On January 30, 2020, the World Health Organization (“WHO”) announced a global health emergency because of a new strain of coronavirus (the
outbreak”). In March 2020, the WHO classified the
outbreak as a pandemic, based on the rapid increase in exposure globally. The full impact of the
outbreak continues to evolve. The impact of the
outbreak on the Company’s financial position will depend on future developments, including the duration and spread of the outbreak and related advisories and restrictions. These developments and the impact of the
outbreak on the financial markets and the overall economy are highly uncertain and cannot be predicted. If the financial markets and/or the overall economy are impacted for an extended period, the Company’s financial position may be materially adversely affected. Additionally, the Company’s ability to complete an initial Business Combination may be materially adversely affected due to significant governmental measures being implemented to contain the
outbreak or treat its impact, including travel restrictions, the shutdown of businesses and quarantines, among others, which may limit the Company’s ability to have meetings with potential investors or affect the ability of a potential target company’s personnel, vendors and service providers to negotiate and consummate an initial Business Combination in a timely manner. The Company’s ability to consummate an initial Business Combination may also be dependent on the ability to raise additional equity and debt financing, which may be impacted by the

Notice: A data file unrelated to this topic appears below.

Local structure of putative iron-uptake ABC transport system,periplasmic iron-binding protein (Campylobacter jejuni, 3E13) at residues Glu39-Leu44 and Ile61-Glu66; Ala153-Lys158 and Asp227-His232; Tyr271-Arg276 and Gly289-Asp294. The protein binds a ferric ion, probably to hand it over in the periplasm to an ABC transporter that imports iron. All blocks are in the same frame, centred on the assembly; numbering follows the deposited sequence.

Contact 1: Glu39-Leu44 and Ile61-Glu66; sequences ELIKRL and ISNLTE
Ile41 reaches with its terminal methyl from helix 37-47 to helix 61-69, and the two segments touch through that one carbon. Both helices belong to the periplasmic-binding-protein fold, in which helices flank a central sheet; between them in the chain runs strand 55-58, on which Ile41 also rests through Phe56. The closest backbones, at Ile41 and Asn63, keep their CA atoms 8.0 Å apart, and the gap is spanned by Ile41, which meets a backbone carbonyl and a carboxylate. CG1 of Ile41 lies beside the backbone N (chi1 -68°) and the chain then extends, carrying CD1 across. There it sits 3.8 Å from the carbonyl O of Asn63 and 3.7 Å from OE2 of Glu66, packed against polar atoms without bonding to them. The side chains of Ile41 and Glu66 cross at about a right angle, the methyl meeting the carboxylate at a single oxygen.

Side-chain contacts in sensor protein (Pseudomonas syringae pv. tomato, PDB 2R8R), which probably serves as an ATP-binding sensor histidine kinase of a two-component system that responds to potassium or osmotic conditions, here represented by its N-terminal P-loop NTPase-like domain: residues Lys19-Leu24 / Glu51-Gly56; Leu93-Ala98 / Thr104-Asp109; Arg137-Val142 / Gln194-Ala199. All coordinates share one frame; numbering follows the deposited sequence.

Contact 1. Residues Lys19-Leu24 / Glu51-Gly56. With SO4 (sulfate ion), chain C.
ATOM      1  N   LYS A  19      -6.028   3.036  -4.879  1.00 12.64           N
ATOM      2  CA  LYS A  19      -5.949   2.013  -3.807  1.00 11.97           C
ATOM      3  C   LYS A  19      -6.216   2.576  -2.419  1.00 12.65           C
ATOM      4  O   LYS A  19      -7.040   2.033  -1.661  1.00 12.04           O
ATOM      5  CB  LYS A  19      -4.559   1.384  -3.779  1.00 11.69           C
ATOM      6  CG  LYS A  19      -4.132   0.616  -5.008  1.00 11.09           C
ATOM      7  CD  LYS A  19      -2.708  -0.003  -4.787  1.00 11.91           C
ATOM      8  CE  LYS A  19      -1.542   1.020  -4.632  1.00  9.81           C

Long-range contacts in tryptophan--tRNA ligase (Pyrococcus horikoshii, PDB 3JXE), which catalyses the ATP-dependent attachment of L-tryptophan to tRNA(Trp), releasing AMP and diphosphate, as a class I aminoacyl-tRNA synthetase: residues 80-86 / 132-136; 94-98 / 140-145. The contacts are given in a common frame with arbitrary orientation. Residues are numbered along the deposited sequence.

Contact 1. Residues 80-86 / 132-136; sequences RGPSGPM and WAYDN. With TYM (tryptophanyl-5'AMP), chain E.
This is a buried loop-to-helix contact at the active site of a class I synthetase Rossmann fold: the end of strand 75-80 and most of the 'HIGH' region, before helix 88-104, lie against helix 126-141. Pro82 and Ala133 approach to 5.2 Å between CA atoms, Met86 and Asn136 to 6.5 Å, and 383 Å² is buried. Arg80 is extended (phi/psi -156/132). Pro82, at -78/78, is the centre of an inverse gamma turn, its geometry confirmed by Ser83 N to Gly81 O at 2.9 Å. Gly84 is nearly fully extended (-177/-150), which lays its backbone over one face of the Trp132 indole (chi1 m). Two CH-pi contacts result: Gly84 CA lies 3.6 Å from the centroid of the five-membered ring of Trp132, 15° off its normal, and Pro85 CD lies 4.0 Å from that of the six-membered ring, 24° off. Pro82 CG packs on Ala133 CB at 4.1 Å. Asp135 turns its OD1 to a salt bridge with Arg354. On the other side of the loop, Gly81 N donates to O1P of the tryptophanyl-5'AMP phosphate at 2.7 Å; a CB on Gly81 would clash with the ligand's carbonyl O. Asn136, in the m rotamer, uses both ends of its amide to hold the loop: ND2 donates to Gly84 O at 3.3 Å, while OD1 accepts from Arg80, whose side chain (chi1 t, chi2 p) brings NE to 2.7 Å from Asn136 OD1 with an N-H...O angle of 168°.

outbreak and the resulting market downturn. The condensed balance sheets do not include any adjustments that might result from the outcome of this uncertainty.
On February 24, 2022, Russian forces launched significant military action against Ukraine, and sustained conflict and disruption in the region is possible. The impact to Ukraine as well as actions taken by other countries, including new and stricter sanctions imposed by Canada, the United Kingdom, the European Union, the U.S. and other countries and companies and organizations against officials, individuals, regions, and industries in Russia and Ukraine, and actions taken by Russia in response to such sanctions, and each country’s potential response to such sanctions, tensions, and military actions could have a material adverse effect on the business or prospects of potential target technology companies in the northern part of Europe, where we intend to focus our search. Any such material adverse effect from the conflict and enhanced sanctions activity may include reduced trading and business activity levels, disruption of financial markets, increased costs, disruption of services, inability to complete financial or banking transactions, and inability to service existing or new customers in the region. Prolonged unrest, military activities, or broad-based sanctions, should they be implemented, could have a material adverse effect on the Company’s ability to complete a Business Combination with a suitable target.